No more Melanoma deaths in Europe. Access to prevention, early detection and effective treatment for everyone.

Melanoma Patient Network Europe

Living wellwith

Melanoma.

Walk the talk.

Program

Last update 19th June 2017 BR


MPNCEE 2017


Melanoma

in  Central and Eastern EuropE

A chance to live for all, not a privilege for few.

23rd- 25th June 2017

​​Hotel Dubrovnik, Gajeva ul.1, 10000 Zagreb, Croatia

When survival depends on access 
to life-saving innovation

Prevention is the best cure. Early detection in Melanoma.

PROGRAM

Version 18th June 2017


Friday, 23rd June

Afternoon

Opportunity- extra sign-up required
14.00- 15.00 
Introduction to Dermoscopy

Zrinjka Pastar



Conference Opening Session
16.00- 16.30
Welcome to Zagreb

Zrinjka Pastar, Croatia
Introduction to the conference

Bettina Ryll, MPNE
MPNCEE- Melanoma in Central and Eastern Europe

Violeta Astratinei, MPNE


16.30 -18.30

Melanoma QuickStart

An introduction to our network and Melanoma in general. 


  • Introduction to the Melanoma Patient Network Europe Bettina Ryll, MPNE founder

​    How we got to where we are and how we work: Evidence-based advocacy and MPNE principles


  • Melanoma Essentials Antonella Romanini, Italy 
  • Introduction to Melanoma therapies Bettina Ryll, Sweden
  • Panel discussion: accessing Melanoma treatments abroad Lucian Stanciu, Romania and Conference participants with personal experience 
  • ASCO2017 update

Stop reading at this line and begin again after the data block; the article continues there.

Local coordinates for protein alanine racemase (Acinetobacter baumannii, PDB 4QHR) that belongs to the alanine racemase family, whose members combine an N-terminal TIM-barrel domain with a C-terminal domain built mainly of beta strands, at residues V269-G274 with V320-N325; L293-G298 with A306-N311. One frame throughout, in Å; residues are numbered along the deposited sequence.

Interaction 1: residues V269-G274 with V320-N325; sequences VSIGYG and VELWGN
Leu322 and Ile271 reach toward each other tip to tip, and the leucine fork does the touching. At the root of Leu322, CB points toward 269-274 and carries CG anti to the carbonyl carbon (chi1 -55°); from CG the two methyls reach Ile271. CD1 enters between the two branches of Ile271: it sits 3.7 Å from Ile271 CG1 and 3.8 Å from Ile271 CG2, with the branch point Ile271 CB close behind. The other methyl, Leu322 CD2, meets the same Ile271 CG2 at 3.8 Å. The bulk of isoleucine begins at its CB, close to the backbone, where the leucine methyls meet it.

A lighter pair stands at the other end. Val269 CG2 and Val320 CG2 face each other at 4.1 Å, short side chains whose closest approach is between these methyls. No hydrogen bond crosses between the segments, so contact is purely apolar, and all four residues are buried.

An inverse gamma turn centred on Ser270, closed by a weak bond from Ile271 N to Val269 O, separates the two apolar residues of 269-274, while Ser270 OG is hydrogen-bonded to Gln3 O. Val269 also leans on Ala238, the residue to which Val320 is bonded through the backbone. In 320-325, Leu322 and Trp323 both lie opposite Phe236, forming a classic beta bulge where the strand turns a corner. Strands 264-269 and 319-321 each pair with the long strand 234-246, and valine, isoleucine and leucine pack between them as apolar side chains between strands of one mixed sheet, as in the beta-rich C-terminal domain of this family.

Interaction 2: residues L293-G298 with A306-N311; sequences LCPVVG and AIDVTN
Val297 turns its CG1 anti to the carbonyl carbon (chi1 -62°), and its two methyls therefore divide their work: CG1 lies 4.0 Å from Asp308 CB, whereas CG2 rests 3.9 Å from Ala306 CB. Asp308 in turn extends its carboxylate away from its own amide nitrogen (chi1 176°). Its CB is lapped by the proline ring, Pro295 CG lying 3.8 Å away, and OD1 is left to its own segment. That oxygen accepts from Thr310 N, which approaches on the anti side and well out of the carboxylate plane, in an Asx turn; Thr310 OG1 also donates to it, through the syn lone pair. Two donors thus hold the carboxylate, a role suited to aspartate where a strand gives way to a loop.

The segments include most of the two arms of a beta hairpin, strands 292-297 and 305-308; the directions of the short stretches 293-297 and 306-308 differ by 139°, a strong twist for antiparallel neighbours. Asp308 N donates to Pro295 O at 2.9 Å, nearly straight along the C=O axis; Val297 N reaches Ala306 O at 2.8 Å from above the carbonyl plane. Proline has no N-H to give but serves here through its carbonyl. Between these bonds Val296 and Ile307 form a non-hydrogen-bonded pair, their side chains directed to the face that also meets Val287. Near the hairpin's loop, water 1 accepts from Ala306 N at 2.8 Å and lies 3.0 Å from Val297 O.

Bettina Ryll, MPNE

  • MPNErare Iain Galloway


Time for questions


18.30- 19.00

A Melanoma life well-lived.
Fredrik Östman, Sweden


19.15- 20.00
MEET YOUR COLLEAGUES
Reception

20.00 Welcome Dinner



Saturday, 24th June 

9.00- 10.30

Session 1   Understanding the problem: accessing life-saving medicines in Melanoma


1.1 The fight for access to effective medicines in Melanoma - the CEE experience

Violeta Astratinei, MPNE
1.2 Treating Melanoma patients from abroad. 

Antonella Romanini, Italy
1.3 Mapping disparities in Melanoma in Europe

Lidjia Sekulovic, Serbia 
1.4 Benchmarking/ indicators to monitor progress in access

Ana-Maria Forsea, Romania

Further reading


Melanoma in CEE


More than 5000 patients with metastatic melanoma in Europe per year do not have access to recommended first-line innovative treatments- http://www.ejcancer.com/article/S0959-8049(17)30069-2/abstract
Video on access to Melanoma drugs 

10.30-11.00 Coffee break


11.00-
12.30
Session 2   Health economics in CEE

Central and Eastern Europe faces particular challenges when it comes to the financing health care. This session will provide an introduction on how to first measure the burden of cancer, how to evaluate the benefit of potential new therapies by Health Technology Assessment bodies and insurers and address specific challenges of the region.

2.1 The crisis of cancer medicines in the region.

Vlad Voiculescu, former Minster of Health, Romania 

2.2 EUnetHTA and CEE
Mirjana Huić​, EUnetHTA and Agency for Quality and Accreditation in Health Care and Social Welfare, Croatia
2.3 Health Technology Assessment- the Romanian experience 

Vlad Mixich, former Health Ministry, Romania 

2.4 The value of early detection. 

Early detection spares patients enormous suffering and is both cost- effective as well as potentially cost-saving. Piotr Rutkowski, Warsaw, Poland


Further reading
Interactive map about the burden of non-communicable disease, including cancer, demonstrating the high need for functioning healthcare systems in CEE: